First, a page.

At once, everyone cast a “our lao da really is mighty and awesome” gaze. Then they each went back into the ground in satisfaction to soak in the moisture.
Shao Zi didn’t go in. She recalled how in the past, every day when dawn approached and the morning sun shrouded over the earth, the old innkeeper would carry water over just as the first rays of early light broke through the morning haze. He would scoop a full ladle of water and expertly raise his hand to drizzle it. Wrapped in morning light and refracting colors of the rainbow, the water droplets would land on the flowers and plants, getting rid of the grime accumulated overnight so they could cultivate in ease all day long.
But not too long ago, the old innkeeper said, “I started as a little innkeeper and became the big innkeeper, and now I’m an old innkeeper. It’s time to go back to my hometown and enjoy old age in peace.” Then, amongst the many people interested in buying the tavern, he ended up picking that dumb scholar.
She had nearly cried as she leaned by the door and anxiously watched him hand the deed over to the hands of that scholar, hearing him repeated over and over that he must water and fertilize the plants.
After explaining everything, he sighed softly, full of reluctance as he left with his wife.
With light footsteps, Shao Zi followed the old innkeeper from behind, accompanying them all the way to the main gate, treading barefoot on the bluestone road and watching as the two elderly figures supported each other. Under the big red lanterns lining the street shops, they gradually disappeared to never be seen again.
Thinking about the farewell of the prior night, Shao Zi inhaled sharply and rolled up her sleeves: “I’m going to go beat him up!”
The fat bottle gourd hurriedly held her back: “If you go right up and beat him, he’ll report to the authorities and our tavern’s reputation will be damaged!”
Shao Zi’s eyebrows twisted as she muttered deeply: “Then I’ll go somewhere nearby and dig a pit, then bury him inside.”
Unparalleled in grace, the majestic Lady Xin waved a hand and the tree full of magnolia blossoms (辛夷花 // xin yi hua) shook along with her. Splendid and captivating, she was well-versed as she spoke: “If a murder case arises, will our tavern even be able to stay in business? How about…lao da, you dress up as a ghostess and frighten him. You’re an expert, anyways.”
Seeing everyone else nod deeply in agreement, Shao Zi became irritated: “What do you mean, ‘I’m an expert.”
“Normally, when bad guys come to the tavern, isn’t it you, lao da, who personally takes matters into her own hands and dresses up as a ghostess to scare them off?”
…Thinking it over in detail, it seemed to be the case. In order to help Grandpa protect the tavern, every time there was a wicked person, she was the one who took care of it. Shao Zi paused and sighed. She was clearly a beautiful little peony flower, how was it that she embarked on this road of no return.
Whatever, it’s all for the tavern!
Nightfall, still winds, lanterns alight.
Under front of everyone’s “hurry and do away with the scholar” gaze, Shao Zi resolutely jumped into the scholar’s room. As she crouched on the windowsill, she watched the young man as he read a book under a light. Rubbing her chin, she took a step forward. The moment her toes made contact with the ground, she transformed into a white-robed ghostess with long hair draped on her shoulders.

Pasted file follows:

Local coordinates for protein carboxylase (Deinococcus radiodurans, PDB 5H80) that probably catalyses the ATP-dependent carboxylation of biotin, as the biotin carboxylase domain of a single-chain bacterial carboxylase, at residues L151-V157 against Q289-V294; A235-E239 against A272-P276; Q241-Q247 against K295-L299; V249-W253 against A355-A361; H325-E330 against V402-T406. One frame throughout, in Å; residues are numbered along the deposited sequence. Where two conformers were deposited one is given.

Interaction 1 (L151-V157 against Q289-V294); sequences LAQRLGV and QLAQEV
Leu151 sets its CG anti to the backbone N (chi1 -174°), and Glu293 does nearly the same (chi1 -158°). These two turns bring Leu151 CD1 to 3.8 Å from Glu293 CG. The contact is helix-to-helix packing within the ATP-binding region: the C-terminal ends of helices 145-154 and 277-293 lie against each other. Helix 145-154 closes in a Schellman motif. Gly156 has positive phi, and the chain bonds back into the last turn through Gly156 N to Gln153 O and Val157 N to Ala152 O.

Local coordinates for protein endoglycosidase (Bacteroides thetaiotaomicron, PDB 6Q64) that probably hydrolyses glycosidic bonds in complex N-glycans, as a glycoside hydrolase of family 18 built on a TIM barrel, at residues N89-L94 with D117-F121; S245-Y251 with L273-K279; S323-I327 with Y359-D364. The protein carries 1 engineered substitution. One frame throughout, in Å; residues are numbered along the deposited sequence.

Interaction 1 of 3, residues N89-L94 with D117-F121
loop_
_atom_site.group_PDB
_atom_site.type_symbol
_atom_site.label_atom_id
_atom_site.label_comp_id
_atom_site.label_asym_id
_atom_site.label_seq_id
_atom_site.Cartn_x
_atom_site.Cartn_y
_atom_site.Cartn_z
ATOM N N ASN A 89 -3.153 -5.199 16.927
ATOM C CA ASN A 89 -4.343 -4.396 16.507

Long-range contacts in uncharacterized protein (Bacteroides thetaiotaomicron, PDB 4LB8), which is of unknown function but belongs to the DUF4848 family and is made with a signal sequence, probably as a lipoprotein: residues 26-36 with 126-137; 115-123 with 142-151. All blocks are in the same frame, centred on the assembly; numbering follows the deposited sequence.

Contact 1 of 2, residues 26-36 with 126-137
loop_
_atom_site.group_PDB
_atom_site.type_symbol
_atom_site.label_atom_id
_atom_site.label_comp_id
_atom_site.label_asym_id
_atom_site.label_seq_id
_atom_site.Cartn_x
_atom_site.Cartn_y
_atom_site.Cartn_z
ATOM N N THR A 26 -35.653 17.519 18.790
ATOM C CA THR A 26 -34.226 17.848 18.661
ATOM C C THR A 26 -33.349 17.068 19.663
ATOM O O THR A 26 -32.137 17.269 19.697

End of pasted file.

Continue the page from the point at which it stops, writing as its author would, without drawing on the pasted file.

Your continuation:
Shao Zi first took a look at herself in the mirror. Seeing her red-eyed and blue-faced appearance, she was rather satisfied. She floated over to the table, sitting across from him. She leaned forward and blew on the oil lamp and the lights in the room flickered.
The scholar didn’t move.
Shao Zi racked her brain, then shuffled close and blew a gust of cold air onto his face.
The scholar continued to read his book.
“What a nerd, he even wants to manage our Tong Fu Tavern. Clearly, he’s aiming for a cadence of financial loss.” Shao Zi pouted, raising her hand to block the pages. Her fist slowly took form, but he was still indifferent!
Shao Zi looked at her hand. Mortals should definitely be able to see it. This tactic has scared away many fierce ruffians that had come to cause trouble. Then, Shao Zi simply revealed her ghostly figure altogether, bounding around at his side. From time to time, she would blow on his neck or use her hand to block his line of sight. She even mess with the window, making “pi-li-pa-la” noises.
Half a shi chen later…7
The demons who were crouched in the courtyard, waiting for Shao Zi’s triumphant return, looked up and peered towards that deluxe room. Unable to tear their eyes away from the shadow reflected on the window as it hopped about, they were completely perplexed.
Translator’s Note: Here’s another photo that depicts a short-sleeved dui-jun and ru-qun set.
- He’s quoting a line of poetry about magnolias from Tang Dynasty poet, Bai Ju Yi. I wasn’t able to find a proper translation, but my take is: the beauty of red magnolias is beautiful like lotus flowers colored in red and purple.
- 老大 // Lao Da: Similar to saying big boss, leader, or eldest. Here, it’s spoken with ‘gang’ vibes.
- The “shao” in shao zi, the word for spoon, is a different character than the one in shao yao, the Chinese word for peony, but they share a phonetic component and have the same tone.
- 呸 // Pei: Expression of spitting, similar to bah! or pfft! Implies disdain.
- 對襟 // Dui Jun: A type of outerwear worn by women that has a parallel collar.
- 襦裙 // Ru Qun: The oldest type of han fu, primarily worn by women, that consists of a blouse and wrap around skirt.
- 時辰 // Shi Chen: An archaic timekeeping method. One shi chen is equivalent to two hours. Half of a shi chen is one hour.